Sunday, July 31, 2016

Notes from the Home - July 31, 2016

It has been a great deal more than comfortably warm in Columbus recently. Mae was putting her walker into the trunk of her car when I came by in the wheelchair.

"You're going to get sunstroke," she said.

"No, I'm not."

"You need to get a straw hat. And, where's your water bottle?"

"I don't like wearing hats, I've been drinking water all day, and I'm going around the building just one time. I'll be back in the air-conditioned comfort of my apartment in ten minutes . . . or less."

"It's awfully hot out here; you be careful."

"Yes, ma'am. But if it's so terribly hot, why are you wearing a sweater?"

"There are holes in it," she said, holding out her arm so I could take a closer look.

The long-sleeve sweater was loosely knit. "There are holes," I said, "but it still looks like something to wear on a cold December morning, not on a warm July evening."

"Look, when you get to be a certain age you want to cover up everything. And I'm at that point," Mae said.

*          *          *

When I go check my mail, usually around noon, I go out the back door, ride halfway around the building, and go back in through the main entrance. It's nice to get out of the building for a few minutes and get some fresh air in my lungs.

Being neither a mad dog nor an Englishman, those sojourns in the noonday sun are short. They aren't short enough for Johnny, the maintenance supervisor, however. Twice last week, Johnny stopped his SUV - he was on his way to McDonald's or some such place for lunch - and asked me if I had a bottle of water with me. Both times I admitted I did not, and both times he told me to be careful, to stay out of the sun, "and get yourself a hat. You're going to get sunstroke."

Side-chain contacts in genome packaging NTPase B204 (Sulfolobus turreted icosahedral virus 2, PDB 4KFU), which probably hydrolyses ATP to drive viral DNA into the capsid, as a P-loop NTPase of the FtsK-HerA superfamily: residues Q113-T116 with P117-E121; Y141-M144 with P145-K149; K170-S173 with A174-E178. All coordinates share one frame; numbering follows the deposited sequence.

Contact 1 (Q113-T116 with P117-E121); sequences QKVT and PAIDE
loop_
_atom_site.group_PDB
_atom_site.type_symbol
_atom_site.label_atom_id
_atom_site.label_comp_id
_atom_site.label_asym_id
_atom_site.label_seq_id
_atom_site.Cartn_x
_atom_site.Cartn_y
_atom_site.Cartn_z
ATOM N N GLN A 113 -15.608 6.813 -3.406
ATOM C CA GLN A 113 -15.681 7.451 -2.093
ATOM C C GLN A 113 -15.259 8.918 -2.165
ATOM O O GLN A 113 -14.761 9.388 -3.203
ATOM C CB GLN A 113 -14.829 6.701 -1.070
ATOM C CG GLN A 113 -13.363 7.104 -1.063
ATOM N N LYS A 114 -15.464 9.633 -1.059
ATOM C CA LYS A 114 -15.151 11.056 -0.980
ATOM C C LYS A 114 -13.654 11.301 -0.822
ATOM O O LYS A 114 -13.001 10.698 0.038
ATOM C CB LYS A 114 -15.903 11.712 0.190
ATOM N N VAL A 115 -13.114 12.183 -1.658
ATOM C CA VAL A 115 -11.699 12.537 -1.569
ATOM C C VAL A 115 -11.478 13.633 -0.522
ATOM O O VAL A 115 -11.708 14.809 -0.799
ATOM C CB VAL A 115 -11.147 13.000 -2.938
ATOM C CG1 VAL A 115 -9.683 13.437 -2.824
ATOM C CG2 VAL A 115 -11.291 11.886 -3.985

*          *          *

Virginia and I talked for a few minutes one evening when she was walking her little dog, BooBoo. The heat and her sweater were the main topics of conversation.

"I should have taken this stupid sweater off before I came out," she said.

"Why do you have it on?"

"It got real warm in my apartment this afternoon, and I played with the air conditioning. Then I got cold and put on this sweater. I guess I set the thermostat too low. I'll have to reset it when BooBoo is done out here."

*          *          *

A full night's sleep has become a rarity. Monday, with help from an Advil, I slept for nine hours - nine-thirty Monday night until six-thirty Tuesday morning. The small print on the Advil bottle includes this: "Ask your doctor before use if you are pregnant, under a doctor's care for a serious condition, age 60 or over, taking any other drug or have stomach problems." Although  three of the five reasons for asking the doctor apply to me, I haven't asked him about Advil. I am not totally irresponsible in such matters and only occasionally resort to Advil. Having gone over a week on three or four hours of sleep a night, the Advil seemed worth the risk. In the interest of full-disclosure: I have taken Advil on consecutive nights once or twice, but it doesn't do much good sleepwise the second night, nor even when I've tried taking it every other night.

After those nine hours in dreamland, my legs were stronger and worked a little better. It wasn't a miraculous difference, just the improvement that comes from being well rested. Standing up was easier; pulling my pants up was still a struggle, but not quite the struggle it usually is.

Staying awake Tuesday, however, was as problematic as ever. At nine o'clock, I made my daily inspection of the Covenant Woods' parking lots. When I came back inside, I hung around the activity room until Byron brought in a tray of fresh-basked muffins. I politely grabbed one and chatted with Marie for a few minutes. Then I went  back to the apartment, did a quick check for emails, and glanced at Facebook, before reclining in the new wheelchair and sleeping til noon. Even that wasn't enough. At two-thirty I fell asleep while I was sitting at the computer.